was good at setting up and executing various sorts of calculations.
I'd had some experience with proofs, particularly in my high school
geometry class, but they were mostly very simple thing. This was
the first time I really engaged in the sort of rigorous reading,
writing, and exploration that characterizes the subject. Usually, I
I learned about proofs, and leave it at that; but
rigorous mathematical reasoning is a skill that extends beyond the
ability to turn coffee into proofs, and just as it bothers me when
people think mathematicians do nothing but write page after page of
formulae, so it bothers me when (more sophisticated) folks think
mathematical writing consists of nothing but theorems, lemmas, and
proofs connected haphazardly by a few conjunctions and a definition
At the end of the year, we covered some theorems about
multi-dimensional integration from a geometric point of view. In
particular, we discussed the generalized version of Stoke's theorem,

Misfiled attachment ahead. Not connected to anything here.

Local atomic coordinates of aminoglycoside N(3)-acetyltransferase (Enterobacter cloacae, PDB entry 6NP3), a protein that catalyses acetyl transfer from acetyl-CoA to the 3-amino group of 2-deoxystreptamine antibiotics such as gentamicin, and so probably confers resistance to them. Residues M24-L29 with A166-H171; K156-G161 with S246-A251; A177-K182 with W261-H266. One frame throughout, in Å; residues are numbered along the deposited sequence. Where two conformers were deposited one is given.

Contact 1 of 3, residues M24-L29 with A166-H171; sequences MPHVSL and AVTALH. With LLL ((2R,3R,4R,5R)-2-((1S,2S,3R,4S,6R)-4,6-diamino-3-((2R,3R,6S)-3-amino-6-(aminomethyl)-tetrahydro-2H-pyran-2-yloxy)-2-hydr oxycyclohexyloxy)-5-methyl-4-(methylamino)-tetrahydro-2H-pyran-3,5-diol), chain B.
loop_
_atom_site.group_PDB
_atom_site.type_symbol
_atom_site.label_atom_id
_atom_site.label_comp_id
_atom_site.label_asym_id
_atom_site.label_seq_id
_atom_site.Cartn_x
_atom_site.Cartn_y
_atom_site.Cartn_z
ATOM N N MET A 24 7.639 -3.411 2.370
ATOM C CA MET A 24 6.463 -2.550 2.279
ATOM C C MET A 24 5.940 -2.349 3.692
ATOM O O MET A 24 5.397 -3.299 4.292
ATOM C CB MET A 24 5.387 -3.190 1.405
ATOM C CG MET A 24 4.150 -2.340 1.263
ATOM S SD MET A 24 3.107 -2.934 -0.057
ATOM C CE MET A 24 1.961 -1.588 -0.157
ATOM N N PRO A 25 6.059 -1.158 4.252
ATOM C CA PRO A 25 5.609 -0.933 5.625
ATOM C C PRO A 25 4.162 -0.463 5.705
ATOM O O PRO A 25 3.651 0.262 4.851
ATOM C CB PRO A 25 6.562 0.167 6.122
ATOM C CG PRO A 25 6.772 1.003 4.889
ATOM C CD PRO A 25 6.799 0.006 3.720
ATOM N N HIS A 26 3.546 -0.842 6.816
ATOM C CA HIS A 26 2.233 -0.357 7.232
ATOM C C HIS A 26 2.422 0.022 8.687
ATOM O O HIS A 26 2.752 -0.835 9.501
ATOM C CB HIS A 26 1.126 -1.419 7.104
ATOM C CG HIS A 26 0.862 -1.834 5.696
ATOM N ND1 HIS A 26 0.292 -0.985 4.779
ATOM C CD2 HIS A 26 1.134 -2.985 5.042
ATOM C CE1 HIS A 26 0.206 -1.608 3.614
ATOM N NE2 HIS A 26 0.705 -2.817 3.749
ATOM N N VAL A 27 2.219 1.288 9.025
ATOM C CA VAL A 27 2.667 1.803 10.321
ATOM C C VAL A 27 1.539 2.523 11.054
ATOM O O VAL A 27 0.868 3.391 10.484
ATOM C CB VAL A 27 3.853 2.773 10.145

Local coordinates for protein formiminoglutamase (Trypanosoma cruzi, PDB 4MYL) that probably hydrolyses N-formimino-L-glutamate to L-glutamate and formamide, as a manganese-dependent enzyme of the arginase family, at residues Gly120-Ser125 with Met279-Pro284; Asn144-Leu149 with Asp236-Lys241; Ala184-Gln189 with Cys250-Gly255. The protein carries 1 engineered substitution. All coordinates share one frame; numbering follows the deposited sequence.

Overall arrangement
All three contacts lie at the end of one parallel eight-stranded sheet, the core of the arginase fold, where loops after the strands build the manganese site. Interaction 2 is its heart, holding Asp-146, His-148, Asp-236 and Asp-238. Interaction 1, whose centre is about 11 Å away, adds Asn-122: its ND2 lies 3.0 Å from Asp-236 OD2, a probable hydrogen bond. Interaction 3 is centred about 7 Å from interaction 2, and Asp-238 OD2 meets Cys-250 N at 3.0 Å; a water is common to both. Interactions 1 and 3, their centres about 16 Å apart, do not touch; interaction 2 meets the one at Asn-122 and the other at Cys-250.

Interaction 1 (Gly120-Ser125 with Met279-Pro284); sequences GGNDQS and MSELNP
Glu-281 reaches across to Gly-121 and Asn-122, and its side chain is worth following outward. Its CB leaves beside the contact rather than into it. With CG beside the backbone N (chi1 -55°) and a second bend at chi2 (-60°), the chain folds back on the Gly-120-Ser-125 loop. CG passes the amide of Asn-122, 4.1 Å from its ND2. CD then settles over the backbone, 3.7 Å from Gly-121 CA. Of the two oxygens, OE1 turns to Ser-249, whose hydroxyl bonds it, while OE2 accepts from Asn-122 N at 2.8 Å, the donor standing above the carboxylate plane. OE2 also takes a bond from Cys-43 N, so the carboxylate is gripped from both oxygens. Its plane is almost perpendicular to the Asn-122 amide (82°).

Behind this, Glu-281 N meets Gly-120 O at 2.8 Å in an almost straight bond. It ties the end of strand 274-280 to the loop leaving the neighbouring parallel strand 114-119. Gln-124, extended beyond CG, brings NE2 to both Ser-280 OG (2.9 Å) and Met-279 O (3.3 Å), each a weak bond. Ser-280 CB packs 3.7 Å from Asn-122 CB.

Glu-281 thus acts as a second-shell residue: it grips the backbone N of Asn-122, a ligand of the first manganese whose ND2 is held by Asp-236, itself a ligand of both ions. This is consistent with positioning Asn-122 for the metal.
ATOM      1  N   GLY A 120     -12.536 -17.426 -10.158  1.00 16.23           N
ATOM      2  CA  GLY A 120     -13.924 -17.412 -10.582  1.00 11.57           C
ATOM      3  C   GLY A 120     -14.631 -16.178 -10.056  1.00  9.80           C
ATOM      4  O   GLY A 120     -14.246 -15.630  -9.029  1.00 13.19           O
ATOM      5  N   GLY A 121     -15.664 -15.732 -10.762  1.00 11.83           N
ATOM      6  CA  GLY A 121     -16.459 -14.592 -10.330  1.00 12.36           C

which meant that we had to learn about differential forms. It was
my first introduction to tensors, though we didn't actually say
tensor in class, and I didn't really realize what we were
working with until rather later.
I was able to do the calculations, and to prove simple theorems, but I don't think any of us had a real feel for differential forms. The intuitive understanding came later.
In my senior year, I took a graduate Riemannian geometry course. It
was another shock. I wasn't ready for it, and at the time it seemed
like I was catching only a very little bit of the material. It was
by no means the fault of Schwartz, who was an inspired lecturer, but
that was the only math course I ever took in which I felt completely
lost by the semester's close. We learned about tensors and tensor
bundles in that class, but what little luck I had understanding the
idea really was a result of learning about tensor products in the
graduate algebra sequence (which I took at the same time as the
geometry class). I remember talking about it to one of the
algebraists in the department, who said
Well, I know what the
algebraic definition of a tensor is, but I've always wished I
understood how the physicists think of them. Indeed.